AngelList SPV’s and Jobs

Yesterday, I wrote about the $400M fund that AngelList raised from CSC Venture Capital to invest in syndicate-led AngelList startups. AngelList actually made two more important announcements yesterday on its blog. Although they were lost in the frenzy of the very large fund announcement, they’re worth repeating here.

The first is a special purpose vehicle (SPV) product for angels and VC’s to quickly raise additional capital. This could be for a special large opportunity where the angel or VC doesn’t have enough capital to make the full investment on their own and needs to act fast, or in cases where they have equity ownership from an earlier round but don’t have the funds to retain their pro-rata in a later stage round. In both cases they can make their unfilled investment amount available to their LP’s and AngelList investors in exchange for carry.

AngelList’s SPV product brings two key advantages. First, the cost of administering the SPV is reduced from the traditional tens of thousands of dollars to ten thousand dollars by using AngelList’s existing SPV infrastructure. Second, the product gives SPV creators access to a whole new group of AngelList investors that they can raise money from, while also introducing the SPV creator’s LP’s to AngelList. Such SPV’s were already being launched on AngelList but formalizing the program is likely to accelerate adoption of the product.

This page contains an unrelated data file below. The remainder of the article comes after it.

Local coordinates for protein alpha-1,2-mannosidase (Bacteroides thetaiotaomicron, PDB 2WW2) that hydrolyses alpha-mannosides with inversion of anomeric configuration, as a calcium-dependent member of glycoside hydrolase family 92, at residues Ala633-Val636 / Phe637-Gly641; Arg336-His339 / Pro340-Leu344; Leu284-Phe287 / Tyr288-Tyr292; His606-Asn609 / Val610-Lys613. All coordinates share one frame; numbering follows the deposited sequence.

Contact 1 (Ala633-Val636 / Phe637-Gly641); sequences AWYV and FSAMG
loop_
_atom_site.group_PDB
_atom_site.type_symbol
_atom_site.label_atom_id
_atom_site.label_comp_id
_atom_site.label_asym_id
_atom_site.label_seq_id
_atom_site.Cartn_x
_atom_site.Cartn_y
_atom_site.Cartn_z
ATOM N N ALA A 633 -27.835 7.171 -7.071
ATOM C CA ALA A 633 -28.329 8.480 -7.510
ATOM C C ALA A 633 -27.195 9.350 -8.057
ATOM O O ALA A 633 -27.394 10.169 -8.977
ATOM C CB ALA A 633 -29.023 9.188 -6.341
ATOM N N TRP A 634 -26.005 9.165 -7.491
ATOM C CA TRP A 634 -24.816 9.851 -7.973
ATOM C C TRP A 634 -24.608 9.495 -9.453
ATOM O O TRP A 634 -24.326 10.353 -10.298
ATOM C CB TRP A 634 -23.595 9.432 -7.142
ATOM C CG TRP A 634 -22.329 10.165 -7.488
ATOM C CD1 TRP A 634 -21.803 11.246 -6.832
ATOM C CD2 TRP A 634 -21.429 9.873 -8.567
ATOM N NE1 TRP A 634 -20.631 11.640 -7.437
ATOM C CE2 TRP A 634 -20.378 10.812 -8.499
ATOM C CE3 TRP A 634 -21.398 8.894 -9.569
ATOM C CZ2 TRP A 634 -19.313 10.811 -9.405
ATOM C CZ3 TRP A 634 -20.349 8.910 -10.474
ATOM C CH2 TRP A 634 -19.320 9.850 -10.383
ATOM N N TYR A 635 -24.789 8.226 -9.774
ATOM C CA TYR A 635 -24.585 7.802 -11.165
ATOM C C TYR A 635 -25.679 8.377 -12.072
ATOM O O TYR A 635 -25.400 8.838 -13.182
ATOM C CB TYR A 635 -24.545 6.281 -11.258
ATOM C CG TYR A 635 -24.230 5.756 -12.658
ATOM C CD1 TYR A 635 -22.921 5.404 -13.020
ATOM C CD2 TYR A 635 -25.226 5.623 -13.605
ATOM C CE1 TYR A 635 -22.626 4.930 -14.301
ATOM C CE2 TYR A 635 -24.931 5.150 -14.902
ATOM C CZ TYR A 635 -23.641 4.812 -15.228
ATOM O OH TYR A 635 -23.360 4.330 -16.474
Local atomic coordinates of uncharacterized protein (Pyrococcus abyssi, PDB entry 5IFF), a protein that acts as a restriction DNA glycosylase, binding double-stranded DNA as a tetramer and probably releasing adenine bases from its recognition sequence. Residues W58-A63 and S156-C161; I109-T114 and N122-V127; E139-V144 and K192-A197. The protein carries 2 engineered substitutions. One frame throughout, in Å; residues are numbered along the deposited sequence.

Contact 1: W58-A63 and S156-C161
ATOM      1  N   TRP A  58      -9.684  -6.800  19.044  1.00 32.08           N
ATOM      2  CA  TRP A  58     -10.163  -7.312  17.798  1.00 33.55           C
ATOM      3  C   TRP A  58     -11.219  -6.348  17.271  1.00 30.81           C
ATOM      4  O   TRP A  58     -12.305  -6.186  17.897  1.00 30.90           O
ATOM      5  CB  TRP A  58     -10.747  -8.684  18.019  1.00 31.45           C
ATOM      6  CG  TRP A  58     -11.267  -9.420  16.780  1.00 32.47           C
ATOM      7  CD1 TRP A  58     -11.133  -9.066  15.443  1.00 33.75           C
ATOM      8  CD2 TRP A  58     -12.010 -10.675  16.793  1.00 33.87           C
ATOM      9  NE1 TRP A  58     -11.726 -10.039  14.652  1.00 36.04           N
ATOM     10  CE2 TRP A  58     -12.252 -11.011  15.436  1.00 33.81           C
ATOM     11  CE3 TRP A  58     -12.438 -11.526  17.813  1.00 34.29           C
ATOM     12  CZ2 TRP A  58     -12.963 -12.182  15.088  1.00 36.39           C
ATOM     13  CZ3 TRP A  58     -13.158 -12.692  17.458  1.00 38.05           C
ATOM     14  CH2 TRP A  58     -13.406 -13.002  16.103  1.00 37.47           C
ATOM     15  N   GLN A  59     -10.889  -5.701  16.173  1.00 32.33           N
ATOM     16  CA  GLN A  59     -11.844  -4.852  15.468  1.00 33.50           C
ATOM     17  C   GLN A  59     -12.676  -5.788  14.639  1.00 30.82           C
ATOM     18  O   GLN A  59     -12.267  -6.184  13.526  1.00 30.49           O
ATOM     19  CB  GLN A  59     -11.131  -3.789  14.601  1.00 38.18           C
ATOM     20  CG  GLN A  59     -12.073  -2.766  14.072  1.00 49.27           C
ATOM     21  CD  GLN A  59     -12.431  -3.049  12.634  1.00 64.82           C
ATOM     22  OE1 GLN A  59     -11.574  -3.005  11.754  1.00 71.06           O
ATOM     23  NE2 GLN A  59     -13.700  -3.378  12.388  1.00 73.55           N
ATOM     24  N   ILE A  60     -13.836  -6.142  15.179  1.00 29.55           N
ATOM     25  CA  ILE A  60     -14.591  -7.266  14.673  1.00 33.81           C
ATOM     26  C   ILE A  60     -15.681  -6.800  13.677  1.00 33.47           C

The second is an AngelList Jobs App for iOS. While AngelList’s startup-investor matching platform gets more attention than its startup-employee matching platform, the latter is an equally important tool for startups. Money is of little use if you don’t have a great team and AngelList helps you build this team.

The Jobs App works just like Tinder. If you’re a company, you specify what employee attributes you’re looking for. The search results are presented one by one and you swipe right to skip the candidate, and swipe left to be introduced. If you’re a candidate, you specific what type of companies you’re looking to work for. When the search results are displayed, you swipe right to skip the company and left to apply to the company.

I think that the Tinder-like interface is a touch too superficial to evaluate the important attributes necessary to properly select someone to work for you or a place to work, but it’s a promising starting point. The current casual discovery of candidates and companies will likely be augmented with additional features as user feedback comes in.